for freedom in the area people and military were not comfortable
working with each other but the Hospital commander was willing
to provide all the services needed if we were to take a team
of specialists to provided service to the local population.
The Fakina hospital was a110-bed hospital and appeared to
be in good shape and had almost all the rooms occupied by
patients. This was a private hospital and was well maintained.
Almost all of the 200 hundred doctors had vanished in the
tsunami and the owner had almost abandoned the place. Local
police doctors were running the place till 26 March. Hospital
had 110 employees and all could be kept on the job with mere
$15,000 per month.
Permata Hati was totally destroyed by tsunami. It was the
only cement structure standing with major holes in the wall
and all patients and providers becoming victims of tsunami.
Indonesian Red Crescent hospital was a leased building and
was a newly built place. It had a nice surgery room and had
about 40 in-patients. There were three full-time doctors -
general practioner, psychiatrist, pathologist and a visiting
orthopedic surgeon. This hospital could be completely furnished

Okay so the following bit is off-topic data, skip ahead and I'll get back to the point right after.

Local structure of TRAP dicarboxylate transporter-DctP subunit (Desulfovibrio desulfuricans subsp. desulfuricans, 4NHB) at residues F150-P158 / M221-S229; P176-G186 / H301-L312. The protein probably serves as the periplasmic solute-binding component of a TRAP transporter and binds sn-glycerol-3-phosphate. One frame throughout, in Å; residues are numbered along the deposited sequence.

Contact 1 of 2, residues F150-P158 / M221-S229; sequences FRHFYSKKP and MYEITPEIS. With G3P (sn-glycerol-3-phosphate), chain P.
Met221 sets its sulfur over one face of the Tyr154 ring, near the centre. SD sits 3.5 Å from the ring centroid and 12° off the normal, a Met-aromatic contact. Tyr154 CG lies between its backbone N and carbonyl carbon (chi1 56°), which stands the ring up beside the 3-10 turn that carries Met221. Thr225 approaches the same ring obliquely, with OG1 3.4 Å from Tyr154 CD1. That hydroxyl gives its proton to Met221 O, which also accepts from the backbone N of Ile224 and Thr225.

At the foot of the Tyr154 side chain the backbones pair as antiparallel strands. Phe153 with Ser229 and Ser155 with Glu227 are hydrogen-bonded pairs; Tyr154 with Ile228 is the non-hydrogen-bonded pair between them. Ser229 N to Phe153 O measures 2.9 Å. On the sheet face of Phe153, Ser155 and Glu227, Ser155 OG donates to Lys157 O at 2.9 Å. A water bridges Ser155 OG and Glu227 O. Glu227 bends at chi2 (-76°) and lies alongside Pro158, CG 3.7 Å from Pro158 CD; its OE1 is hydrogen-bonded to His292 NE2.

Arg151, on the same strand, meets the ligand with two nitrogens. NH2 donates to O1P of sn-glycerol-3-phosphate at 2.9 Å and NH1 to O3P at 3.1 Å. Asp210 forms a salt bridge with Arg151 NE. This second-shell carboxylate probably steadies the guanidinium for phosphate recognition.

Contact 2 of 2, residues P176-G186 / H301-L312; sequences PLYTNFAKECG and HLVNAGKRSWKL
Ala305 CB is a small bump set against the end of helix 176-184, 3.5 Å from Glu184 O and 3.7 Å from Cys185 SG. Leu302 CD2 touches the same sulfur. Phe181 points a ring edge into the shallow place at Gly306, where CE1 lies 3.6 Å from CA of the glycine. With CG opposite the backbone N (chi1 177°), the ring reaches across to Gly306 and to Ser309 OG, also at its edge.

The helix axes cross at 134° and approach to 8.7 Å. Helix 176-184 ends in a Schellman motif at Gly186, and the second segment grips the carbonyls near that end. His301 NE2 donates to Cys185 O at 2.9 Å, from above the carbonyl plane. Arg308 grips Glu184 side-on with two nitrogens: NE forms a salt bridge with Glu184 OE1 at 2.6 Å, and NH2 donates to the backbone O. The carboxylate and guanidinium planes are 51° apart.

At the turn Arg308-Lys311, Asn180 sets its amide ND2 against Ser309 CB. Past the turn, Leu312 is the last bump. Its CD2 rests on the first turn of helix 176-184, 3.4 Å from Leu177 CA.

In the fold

and can be a big asset to the community. It will cost $ 0.5
million and doctors from Jakarta can be hired for about $
We also visited refugee camps. There were miles and miles
of refugee camps with different NGO’s waving their own
flags. Most of the refugee camps appeared to have adequate
necessary supplies. All the refugees were keen to get back
to work and rebuild their lives.
Next we went to visit boys and girls orphanage. It was a very
sad experience. We took candies drinks and milk for them.
The orphans were between two years to 17 years of age. Some
of them would come and hug and would not let you go. Some
of them clearly remembered how they lost their loved ones
and how they were saved. They had become very close to each
other but looking into their eyes you could sense the loneliness
and uncertainty of future.